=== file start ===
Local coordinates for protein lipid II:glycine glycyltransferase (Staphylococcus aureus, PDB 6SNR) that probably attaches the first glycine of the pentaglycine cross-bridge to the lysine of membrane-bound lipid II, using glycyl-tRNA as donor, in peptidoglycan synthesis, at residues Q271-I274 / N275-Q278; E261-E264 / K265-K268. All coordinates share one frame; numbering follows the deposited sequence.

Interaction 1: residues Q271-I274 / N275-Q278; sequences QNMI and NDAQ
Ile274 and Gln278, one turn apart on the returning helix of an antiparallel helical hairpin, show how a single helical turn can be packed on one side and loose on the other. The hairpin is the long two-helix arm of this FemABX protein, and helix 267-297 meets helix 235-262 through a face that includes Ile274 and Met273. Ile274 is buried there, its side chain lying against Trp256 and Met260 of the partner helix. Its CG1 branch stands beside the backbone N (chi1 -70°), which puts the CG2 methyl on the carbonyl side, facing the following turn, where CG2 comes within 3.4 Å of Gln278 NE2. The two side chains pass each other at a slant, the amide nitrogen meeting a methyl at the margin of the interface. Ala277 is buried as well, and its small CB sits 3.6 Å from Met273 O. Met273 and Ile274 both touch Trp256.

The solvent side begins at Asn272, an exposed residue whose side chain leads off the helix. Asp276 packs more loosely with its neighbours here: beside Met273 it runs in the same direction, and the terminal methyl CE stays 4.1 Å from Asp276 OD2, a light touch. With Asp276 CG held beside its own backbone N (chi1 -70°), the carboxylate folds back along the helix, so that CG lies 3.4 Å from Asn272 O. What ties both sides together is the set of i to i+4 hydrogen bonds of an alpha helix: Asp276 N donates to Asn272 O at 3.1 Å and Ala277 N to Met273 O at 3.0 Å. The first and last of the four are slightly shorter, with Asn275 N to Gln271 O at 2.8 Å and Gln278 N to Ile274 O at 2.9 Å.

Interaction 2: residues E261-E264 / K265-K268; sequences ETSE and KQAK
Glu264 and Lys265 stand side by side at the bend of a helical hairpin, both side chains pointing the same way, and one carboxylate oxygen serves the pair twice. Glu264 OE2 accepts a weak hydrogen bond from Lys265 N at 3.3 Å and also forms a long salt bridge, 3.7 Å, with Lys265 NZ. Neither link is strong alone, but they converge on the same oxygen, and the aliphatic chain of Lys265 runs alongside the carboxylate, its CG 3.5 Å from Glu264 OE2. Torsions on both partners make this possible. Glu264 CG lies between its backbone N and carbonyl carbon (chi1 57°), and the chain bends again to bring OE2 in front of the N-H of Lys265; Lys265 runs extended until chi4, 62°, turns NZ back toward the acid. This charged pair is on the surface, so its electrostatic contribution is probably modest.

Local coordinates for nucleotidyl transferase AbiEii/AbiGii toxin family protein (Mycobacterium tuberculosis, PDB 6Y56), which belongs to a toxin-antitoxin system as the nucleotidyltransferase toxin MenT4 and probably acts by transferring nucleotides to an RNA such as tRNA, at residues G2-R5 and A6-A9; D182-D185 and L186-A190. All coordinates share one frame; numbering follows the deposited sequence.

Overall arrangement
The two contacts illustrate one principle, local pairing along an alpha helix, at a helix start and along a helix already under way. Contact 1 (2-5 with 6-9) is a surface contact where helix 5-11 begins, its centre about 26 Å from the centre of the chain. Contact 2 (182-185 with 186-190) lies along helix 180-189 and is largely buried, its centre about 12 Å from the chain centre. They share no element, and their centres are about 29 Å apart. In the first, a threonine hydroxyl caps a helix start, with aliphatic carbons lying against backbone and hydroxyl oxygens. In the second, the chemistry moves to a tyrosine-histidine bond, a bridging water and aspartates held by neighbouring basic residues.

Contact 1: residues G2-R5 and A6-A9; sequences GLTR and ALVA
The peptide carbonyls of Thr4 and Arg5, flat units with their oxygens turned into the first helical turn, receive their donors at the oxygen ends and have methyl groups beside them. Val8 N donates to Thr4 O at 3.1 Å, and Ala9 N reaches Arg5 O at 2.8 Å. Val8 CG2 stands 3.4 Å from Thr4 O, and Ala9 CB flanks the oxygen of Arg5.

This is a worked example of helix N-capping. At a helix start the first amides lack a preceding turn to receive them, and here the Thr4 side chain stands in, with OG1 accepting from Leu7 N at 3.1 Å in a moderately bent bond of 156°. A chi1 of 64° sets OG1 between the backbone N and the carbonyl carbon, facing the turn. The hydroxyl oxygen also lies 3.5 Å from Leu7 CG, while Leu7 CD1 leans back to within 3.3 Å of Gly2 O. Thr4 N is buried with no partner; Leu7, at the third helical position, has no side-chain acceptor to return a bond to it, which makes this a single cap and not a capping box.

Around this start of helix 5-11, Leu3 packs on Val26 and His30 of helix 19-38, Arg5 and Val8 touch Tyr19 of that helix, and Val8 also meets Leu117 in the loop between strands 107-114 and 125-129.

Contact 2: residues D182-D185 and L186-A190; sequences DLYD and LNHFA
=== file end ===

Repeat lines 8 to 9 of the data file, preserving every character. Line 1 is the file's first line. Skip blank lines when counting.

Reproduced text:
Overall arrangement
The two contacts illustrate one principle, local pairing along an alpha helix, at a helix start and along a helix already under way. Contact 1 (2-5 with 6-9) is a surface contact where helix 5-11 begins, its centre about 26 Å from the centre of the chain. Contact 2 (182-185 with 186-190) lies along helix 180-189 and is largely buried, its centre about 12 Å from the chain centre. They share no element, and their centres are about 29 Å apart. In the first, a threonine hydroxyl caps a helix start, with aliphatic carbons lying against backbone and hydroxyl oxygens. In the second, the chemistry moves to a tyrosine-histidine bond, a bridging water and aspartates held by neighbouring basic residues.